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Triumph TR6 - Tyre pessures
|I recently have had 4 pirelli P6000 195/65 R15 tyres fitted to my TR6, the tyres were fitted on to standard wheels ,the tyre supplier said to keep the tyre pressures as standard (22psi front 26psi rear) but I am not so sure any advice apreciated in advance.|
|Unfortunately you went a bit small (in diameter) on your new tires and will have lots of open space between the tires and the fenders. I am not sure what the standard tire size for the European version (165R15??) of the TR6 but here is North America it was 185 R 15 (which had an odd 78% aspect ratio). In order to keep the same overall diameter you should have gone to 205/70 R 15 or 195/75 R 15.|
Anyhow that was an aside, over 'ere in North America the correct pressures are 20 front and 24 rear in psi. This reading from the decal originally mounted on the glove box door. Perhaps go with the North American standard as you are running larger tires.
|I run at a higher psi, I'm running low end goodyear that came with the car. 30 psi|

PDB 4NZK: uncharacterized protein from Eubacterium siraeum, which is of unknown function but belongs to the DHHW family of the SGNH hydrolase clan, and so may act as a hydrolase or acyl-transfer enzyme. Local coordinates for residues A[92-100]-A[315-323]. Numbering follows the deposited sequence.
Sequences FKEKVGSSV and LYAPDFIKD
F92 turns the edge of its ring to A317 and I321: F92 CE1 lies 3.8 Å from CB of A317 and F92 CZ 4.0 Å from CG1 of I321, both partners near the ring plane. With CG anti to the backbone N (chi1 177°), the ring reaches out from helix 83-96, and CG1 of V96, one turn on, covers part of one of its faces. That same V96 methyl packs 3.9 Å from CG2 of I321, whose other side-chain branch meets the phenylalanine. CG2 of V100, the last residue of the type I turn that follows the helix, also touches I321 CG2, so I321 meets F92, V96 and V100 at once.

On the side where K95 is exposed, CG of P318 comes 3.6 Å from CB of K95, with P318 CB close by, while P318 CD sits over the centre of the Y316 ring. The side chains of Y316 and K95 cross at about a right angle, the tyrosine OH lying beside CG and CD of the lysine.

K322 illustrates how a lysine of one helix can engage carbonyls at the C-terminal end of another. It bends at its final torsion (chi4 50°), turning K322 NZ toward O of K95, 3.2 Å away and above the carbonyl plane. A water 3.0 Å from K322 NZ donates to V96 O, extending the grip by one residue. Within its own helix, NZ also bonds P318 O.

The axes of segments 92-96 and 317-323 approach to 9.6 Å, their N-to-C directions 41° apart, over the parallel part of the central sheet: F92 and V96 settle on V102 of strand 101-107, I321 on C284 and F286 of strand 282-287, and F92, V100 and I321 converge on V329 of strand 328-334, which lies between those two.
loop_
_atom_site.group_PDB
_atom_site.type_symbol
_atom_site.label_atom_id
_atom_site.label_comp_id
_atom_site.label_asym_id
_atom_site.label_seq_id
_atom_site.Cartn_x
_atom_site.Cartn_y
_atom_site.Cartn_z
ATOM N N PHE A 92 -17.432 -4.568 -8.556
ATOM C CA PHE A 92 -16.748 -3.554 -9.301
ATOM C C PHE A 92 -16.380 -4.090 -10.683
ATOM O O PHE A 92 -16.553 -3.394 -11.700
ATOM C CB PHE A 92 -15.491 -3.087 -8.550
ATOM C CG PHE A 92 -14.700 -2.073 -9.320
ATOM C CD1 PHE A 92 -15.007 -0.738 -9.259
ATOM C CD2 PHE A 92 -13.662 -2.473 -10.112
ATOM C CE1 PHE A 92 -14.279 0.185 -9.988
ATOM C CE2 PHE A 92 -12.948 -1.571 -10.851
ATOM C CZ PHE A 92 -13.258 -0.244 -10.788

|If you are using modern tires then pressures in the range of 20 psi may not be appropriate - remember the tire pressure suggested at the time the Tr6 was produced were for altogether different tires (bias ply with tubes etc) than are used today. Check the sidewall for the correct pressure range. Also see the web sites that deal with suspension tuning or handling improvements which have much info on tire pressure and its effects on handling etc.|
|M. McLaughlin of Calgary, you are quite wrong in suggesting that the TR6 where produced in a time prior to radials. The radial tire was developed in 1948 by Michelin, it was only here in North America that it took time to catch on with most domestic cars only starting to use radials in the mid 1970's. In europe radials were the rage at least a decade earlier.|
The TR6 came with radials right from the start either Michelin X redwall or Goodyear G600 redwall, some were running Michelin XAS (non-symetrical treads)
With too much pressure in the rear b/c of the inhierent negative camber you will find the inside tread will wear down very quickly and having a lower pressure will allow the tire to run more evenly
As a footnote take the pressure of the most tecnological tires of the day, those running on F1 teams and you will find that the pressure is around 18psi or less